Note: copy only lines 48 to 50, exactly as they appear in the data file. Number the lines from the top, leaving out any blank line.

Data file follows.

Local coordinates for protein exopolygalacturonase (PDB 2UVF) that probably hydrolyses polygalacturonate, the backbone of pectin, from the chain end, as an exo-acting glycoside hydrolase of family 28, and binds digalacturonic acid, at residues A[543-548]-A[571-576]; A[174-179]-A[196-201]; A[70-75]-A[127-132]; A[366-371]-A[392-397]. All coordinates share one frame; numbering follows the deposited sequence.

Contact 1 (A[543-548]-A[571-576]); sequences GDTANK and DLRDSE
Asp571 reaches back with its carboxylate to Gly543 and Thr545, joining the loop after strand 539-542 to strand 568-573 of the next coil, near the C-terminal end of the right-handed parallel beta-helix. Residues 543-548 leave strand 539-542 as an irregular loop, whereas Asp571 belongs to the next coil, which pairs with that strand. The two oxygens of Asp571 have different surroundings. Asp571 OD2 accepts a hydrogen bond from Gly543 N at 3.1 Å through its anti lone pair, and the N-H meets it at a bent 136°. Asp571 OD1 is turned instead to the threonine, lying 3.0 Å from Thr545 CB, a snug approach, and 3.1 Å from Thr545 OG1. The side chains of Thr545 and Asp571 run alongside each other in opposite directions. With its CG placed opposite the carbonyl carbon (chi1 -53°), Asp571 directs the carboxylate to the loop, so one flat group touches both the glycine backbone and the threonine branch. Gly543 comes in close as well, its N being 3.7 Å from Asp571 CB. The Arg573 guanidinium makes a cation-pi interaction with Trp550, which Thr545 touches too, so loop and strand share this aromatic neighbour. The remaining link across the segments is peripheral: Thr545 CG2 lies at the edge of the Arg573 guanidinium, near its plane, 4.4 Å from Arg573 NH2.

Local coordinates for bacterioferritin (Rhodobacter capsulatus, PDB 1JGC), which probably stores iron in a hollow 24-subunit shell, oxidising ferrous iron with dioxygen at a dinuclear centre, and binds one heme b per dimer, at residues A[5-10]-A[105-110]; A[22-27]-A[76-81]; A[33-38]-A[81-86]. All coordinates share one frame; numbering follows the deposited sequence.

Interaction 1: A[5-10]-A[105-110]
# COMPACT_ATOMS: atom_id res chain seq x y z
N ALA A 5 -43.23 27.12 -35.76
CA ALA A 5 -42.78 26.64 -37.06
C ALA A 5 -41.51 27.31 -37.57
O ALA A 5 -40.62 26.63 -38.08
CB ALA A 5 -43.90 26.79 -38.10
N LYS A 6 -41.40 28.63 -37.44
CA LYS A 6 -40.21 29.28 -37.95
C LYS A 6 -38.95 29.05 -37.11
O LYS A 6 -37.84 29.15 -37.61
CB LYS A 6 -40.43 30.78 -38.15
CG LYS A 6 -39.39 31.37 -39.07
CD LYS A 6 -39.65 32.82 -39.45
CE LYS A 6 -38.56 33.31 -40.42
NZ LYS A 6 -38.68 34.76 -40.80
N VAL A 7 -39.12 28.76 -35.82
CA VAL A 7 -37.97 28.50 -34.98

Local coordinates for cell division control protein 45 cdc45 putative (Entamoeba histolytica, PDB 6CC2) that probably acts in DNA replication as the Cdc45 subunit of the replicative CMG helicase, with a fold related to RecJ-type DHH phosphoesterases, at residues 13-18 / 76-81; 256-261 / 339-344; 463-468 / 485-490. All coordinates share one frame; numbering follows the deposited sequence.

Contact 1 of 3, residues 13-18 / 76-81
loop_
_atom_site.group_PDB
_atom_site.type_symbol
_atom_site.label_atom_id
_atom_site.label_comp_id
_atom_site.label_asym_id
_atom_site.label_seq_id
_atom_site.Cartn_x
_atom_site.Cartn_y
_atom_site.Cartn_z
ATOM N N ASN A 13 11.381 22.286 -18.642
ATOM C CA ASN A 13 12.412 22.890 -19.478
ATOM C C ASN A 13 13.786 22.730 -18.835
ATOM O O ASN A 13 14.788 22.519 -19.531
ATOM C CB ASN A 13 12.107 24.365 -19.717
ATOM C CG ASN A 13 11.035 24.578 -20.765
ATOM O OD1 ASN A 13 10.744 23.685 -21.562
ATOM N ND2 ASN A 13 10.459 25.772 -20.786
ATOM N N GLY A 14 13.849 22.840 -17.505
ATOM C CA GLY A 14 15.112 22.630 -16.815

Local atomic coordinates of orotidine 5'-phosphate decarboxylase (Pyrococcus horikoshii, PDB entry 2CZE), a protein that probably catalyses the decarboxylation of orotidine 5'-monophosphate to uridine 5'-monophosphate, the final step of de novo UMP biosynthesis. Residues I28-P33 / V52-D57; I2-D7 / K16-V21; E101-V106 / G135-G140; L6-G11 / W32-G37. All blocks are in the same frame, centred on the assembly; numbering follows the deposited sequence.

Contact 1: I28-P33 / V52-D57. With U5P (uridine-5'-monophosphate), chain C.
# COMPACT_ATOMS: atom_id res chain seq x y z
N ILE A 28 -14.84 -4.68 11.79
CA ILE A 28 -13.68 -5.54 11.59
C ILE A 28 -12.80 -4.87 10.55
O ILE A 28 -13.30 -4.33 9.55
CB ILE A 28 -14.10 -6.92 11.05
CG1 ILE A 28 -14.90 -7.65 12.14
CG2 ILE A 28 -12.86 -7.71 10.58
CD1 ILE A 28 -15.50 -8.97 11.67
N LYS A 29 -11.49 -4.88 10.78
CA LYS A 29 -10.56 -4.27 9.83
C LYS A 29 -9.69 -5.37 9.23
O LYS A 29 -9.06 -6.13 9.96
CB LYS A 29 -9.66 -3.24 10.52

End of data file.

N ILE A 28 -14.84 -4.68 11.79
CA ILE A 28 -13.68 -5.54 11.59
C ILE A 28 -12.80 -4.87 10.55